English
 
User Manual Privacy Policy Disclaimer Contact us
  Advanced SearchBrowse

Item

ITEM ACTIONSEXPORT

Released

Journal Article

Generalized gravity model for human migration

MPS-Authors
/persons/resource/persons211437

Park,  Hye Jin
Department Evolutionary Theory, Max Planck Institute for Evolutionary Biology, Max Planck Society;

Locator

Link
(Publisher version)

Fulltext (public)

Park_2018_New_J._Phys._20_093018.pdf
(Publisher version), 4MB

Supplementary Material (public)
There is no public supplementary material available
Citation

Park, H. J., Jo, W. S., Lee, S. H., & Kim, B. J. (2018). Generalized gravity model for human migration. New Journal of Physics, 20(9): 093018. doi:10.1088/1367-2630/aade6b.


Cite as: http://hdl.handle.net/21.11116/0000-0002-6BE8-1
Abstract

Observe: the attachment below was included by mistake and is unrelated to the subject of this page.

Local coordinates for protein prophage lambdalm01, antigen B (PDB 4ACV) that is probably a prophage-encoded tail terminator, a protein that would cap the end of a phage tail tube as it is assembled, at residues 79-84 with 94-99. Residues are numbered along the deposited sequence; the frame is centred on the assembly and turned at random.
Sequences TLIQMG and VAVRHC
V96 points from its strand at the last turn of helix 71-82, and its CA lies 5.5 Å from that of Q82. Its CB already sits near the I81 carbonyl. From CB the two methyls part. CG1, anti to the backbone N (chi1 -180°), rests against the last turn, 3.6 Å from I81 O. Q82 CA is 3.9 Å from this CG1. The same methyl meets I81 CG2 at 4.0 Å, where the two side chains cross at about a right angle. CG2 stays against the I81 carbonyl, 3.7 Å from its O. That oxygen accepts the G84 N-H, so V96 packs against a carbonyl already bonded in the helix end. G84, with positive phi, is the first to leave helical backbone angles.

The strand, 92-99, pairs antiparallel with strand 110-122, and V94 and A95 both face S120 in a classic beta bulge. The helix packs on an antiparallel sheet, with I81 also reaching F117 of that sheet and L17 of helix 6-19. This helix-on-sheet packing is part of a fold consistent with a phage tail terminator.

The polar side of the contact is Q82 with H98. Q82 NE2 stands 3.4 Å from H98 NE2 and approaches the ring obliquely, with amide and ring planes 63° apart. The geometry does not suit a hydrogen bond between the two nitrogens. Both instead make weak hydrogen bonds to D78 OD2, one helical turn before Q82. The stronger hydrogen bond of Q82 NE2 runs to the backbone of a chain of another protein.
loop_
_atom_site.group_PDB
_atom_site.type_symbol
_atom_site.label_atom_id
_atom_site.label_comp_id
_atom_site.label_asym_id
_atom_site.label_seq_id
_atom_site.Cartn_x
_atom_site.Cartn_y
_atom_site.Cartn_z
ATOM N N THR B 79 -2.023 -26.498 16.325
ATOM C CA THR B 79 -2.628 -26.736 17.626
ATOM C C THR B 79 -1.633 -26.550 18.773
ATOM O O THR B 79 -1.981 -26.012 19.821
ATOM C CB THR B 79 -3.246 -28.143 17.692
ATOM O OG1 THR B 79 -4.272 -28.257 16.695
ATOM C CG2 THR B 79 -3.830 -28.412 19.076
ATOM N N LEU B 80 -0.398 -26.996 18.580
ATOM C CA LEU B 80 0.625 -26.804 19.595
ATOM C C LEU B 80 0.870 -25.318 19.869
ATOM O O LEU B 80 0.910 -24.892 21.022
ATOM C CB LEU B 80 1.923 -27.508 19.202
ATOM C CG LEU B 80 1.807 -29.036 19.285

The gravity model (GM) analogous to Newton’s law of universal gravitation has successfully described the flow between different spatial regions, such as human migration, traffic flows, international economic trades, etc. This simple but powerful approach relies only on the ‘mass’ factor represented by the scale of the regions and the ‘geometrical’ factor represented by the geographical distance. However, when the population has a subpopulation structure distinguished by different attributes, the estimation of the flow solely from the coarse-grained geographical factors in the GM causes the loss of differential geographical information for each attribute. To exploit the full information contained in the geographical information of subpopulation structure, we generalize the GM for population flow by explicitly harnessing the subpopulation properties characterized by both attributes and geography. As a concrete example, we examine the marriage patterns between the bride and the groom clans of Korea in the past. By exploiting more refined geographical and clan information, our generalized GM properly describes the real data, a part of which could not be explained by the conventional GM. Therefore, we would like to emphasize the necessity of using our generalized version of the GM, when the information on such nongeographical subpopulation structures is available.